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2 Damn Close

That was what BCB reader San Diego Smooth Jazz Man text-messaged me right after the Cubs' 7-6 win over the Padres, their eighth in a row, ended last night just after midnight Central time.

This was far too late for me; I made it through four innings and then went to sleep. (In fact, I can't believe the phone beep from the text message didn't wake me up, as the phone was right next to me -- I really must have been out cold.)

In any case, yes, Carlos Marmol, showing signs of overwork, gave up a three-run homer to Adrian Gonzalez (raising the question: why wasn't Scott Eyre or Neal Cotts in the game in the 9th, instead of your premier setup man), making what appeared to be an easy win into a close game and forcing Lou to summon Kerry Wood to save the game for the fifth time during this winning streak. Wood's 15 saves now rank second in the National League, tied with Jose Valverde of Houston, one behind Brian Wilson of the Giants. This has prompted Lou to again bring up the idea of a 13th pitcher on the staff.

To which I say: don't do it, Lou. Yes, starters need to go consistently deeper into games, and we all knew Z wasn't going to do that last night after his 130-pitch outing last Wednesday, and especially, Paul Sullivan writes, after his histrionics early in last night's game:

After the Cubs scored on a wild pitch in the second, Zambrano got two quick outs before walking Jody Gerut. He leaped off the mound like Pete Townshend at a Who concert, prompting Piniella to make his first visit of the night.

Zambrano calmed down, relatively speaking. When he tripled to the gap in right-center in the fourth, tying the game at 3-3 with his first triple since 2005, Zambrano chugged into third, pumped his first and let out a primal scream.

Bringing another pitching body on board would likely mean either Mike Fontenot or Micah Hoffpauir would be sent to Iowa (Gordon Wittenmyer says it'd be Hoffpauir), leaving the bench as: Henry Blanco, whoever isn't playing CF (Jim Edmonds or Reed Johnson), Ronny Cedeno and the one of Hoffpauir or Fontenot who isn't sent down. That just isn't a deep enough bench, especially with the number of comeback wins and extra-inning games this team has played.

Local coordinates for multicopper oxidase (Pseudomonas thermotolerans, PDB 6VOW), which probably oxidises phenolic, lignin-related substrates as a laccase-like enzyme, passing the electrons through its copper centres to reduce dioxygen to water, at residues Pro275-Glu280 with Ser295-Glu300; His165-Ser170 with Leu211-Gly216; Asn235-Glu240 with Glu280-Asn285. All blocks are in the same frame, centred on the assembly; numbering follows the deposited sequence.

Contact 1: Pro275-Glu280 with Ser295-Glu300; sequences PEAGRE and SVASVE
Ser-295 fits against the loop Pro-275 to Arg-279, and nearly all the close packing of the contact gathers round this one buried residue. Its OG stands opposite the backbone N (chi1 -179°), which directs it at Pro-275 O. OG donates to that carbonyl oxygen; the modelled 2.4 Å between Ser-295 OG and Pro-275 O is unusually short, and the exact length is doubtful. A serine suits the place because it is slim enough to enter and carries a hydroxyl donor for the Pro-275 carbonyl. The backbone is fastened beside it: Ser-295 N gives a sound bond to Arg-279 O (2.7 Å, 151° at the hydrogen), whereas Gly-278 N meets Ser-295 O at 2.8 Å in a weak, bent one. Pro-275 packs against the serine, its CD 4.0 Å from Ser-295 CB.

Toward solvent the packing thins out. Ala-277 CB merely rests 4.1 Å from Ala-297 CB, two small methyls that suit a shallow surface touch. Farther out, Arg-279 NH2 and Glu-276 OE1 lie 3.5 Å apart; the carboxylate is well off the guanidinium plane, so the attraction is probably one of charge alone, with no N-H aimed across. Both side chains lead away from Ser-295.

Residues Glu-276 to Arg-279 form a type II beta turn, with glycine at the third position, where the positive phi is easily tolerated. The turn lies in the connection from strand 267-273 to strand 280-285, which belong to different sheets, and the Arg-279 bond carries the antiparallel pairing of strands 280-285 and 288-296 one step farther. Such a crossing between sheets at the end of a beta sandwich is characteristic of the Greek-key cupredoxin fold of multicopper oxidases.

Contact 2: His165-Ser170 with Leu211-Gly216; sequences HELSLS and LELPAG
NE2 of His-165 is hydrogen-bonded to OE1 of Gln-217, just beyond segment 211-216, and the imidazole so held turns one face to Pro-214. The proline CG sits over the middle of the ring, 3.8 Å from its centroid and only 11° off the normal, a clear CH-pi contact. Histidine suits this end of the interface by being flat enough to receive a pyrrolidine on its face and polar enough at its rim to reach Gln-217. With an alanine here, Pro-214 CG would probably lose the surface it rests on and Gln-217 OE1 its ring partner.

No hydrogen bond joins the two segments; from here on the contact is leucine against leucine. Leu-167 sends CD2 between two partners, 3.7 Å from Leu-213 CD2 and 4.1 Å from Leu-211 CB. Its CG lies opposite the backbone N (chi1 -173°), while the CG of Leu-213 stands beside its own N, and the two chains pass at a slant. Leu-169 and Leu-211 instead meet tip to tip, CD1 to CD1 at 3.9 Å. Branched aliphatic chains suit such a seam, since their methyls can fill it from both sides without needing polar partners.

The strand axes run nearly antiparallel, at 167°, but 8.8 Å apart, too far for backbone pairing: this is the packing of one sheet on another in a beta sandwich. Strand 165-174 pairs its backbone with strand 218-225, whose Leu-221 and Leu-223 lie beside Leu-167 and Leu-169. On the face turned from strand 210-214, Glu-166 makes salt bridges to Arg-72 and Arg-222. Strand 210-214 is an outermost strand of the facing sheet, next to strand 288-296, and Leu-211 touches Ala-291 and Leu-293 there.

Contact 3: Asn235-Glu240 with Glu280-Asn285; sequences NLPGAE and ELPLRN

The rant and complaint department is now closed. How can you complain about yet another comeback win? Z got hit hard in the first inning but shut the Padres down after that, and so did the bullpen until Marmol in the 9th. Z also had his second game of the year in which he's had three or more hits; he is now hitting .366 with a .537 SLG and an OPS+ of 130. Just for comparison's sake, since Ted Williams hit .406 in 1941, the most at-bats by anyone who hit .400 or more in a season is 134, by Bob "Hurricane" Hazle for the 1957 Milwaukee Braves. Z has an outside shot at being a .400 hitter with maybe 100 at-bats (he now has 41). And this in a year when the same Braves' Chipper Jones enters today hitting .407.

And... those of us who said Jim Edmonds was D-O-N-E... well, we just might be wrong. Edmonds had two more doubles yesterday and is now hitting .286/.324/.543 in 12 games with 7 RBI. This would make him a more-than-acceptable platoon partner with Reed Johnson. With a lefthander (Wil Ledezma) going tonight, it's likely Edmonds will sit, and Lou also says he's giving Kosuke Fukudome the day off to spend with his wife and baby son, just arrived in the USA from Japan. So expect Johnson in CF, Mark DeRosa in RF, and Ronny Cedeno at 2B, an all-right-handed lineup tonight.

About streaks... the only winning streaks the Cubs have had since 1945 (when they won 11 in a row from July 1-12) that are longer than eight games were a 10-gamer from April 14-27, 1970, and a 12-gamer from May 19-June 2, 2001.

Let's add to that list tonight. Onward in this exceptional baseball season.